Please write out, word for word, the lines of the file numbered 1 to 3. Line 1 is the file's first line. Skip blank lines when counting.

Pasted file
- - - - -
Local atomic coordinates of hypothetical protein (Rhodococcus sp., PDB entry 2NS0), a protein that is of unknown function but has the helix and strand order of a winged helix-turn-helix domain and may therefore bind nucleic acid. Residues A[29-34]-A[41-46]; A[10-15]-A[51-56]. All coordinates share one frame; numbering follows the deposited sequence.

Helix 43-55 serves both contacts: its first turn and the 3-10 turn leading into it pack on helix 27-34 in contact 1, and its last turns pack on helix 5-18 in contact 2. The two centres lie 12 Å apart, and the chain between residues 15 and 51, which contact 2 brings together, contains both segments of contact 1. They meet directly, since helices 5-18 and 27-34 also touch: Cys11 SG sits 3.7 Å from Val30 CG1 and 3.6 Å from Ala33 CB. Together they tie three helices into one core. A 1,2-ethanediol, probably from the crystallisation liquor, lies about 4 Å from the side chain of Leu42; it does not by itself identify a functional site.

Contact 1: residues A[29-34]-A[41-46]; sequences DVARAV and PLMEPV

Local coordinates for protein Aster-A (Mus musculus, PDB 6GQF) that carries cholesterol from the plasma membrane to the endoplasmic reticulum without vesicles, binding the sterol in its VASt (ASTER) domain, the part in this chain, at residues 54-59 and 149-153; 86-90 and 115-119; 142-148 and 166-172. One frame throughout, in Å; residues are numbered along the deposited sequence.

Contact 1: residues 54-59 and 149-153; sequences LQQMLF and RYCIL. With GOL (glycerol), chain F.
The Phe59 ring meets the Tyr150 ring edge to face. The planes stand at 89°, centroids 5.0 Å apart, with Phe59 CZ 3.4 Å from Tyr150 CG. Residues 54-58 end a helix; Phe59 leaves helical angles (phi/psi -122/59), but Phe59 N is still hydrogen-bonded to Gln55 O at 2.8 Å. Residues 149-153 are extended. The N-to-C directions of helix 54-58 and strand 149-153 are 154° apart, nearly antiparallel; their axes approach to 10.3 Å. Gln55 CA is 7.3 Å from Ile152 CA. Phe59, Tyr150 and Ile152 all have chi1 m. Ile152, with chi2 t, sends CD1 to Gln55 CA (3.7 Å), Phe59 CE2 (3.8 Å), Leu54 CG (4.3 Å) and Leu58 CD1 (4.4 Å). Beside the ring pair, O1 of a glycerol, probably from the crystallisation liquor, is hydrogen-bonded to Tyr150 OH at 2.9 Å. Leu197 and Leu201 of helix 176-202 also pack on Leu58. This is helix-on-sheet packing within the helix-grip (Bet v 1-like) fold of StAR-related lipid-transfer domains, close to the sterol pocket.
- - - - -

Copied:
Local atomic coordinates of hypothetical protein (Rhodococcus sp., PDB entry 2NS0), a protein that is of unknown function but has the helix and strand order of a winged helix-turn-helix domain and may therefore bind nucleic acid. Residues A[29-34]-A[41-46]; A[10-15]-A[51-56]. All coordinates share one frame; numbering follows the deposited sequence.

Helix 43-55 serves both contacts: its first turn and the 3-10 turn leading into it pack on helix 27-34 in contact 1, and its last turns pack on helix 5-18 in contact 2. The two centres lie 12 Å apart, and the chain between residues 15 and 51, which contact 2 brings together, contains both segments of contact 1. They meet directly, since helices 5-18 and 27-34 also touch: Cys11 SG sits 3.7 Å from Val30 CG1 and 3.6 Å from Ala33 CB. Together they tie three helices into one core. A 1,2-ethanediol, probably from the crystallisation liquor, lies about 4 Å from the side chain of Leu42; it does not by itself identify a functional site.

Contact 1: residues A[29-34]-A[41-46]; sequences DVARAV and PLMEPV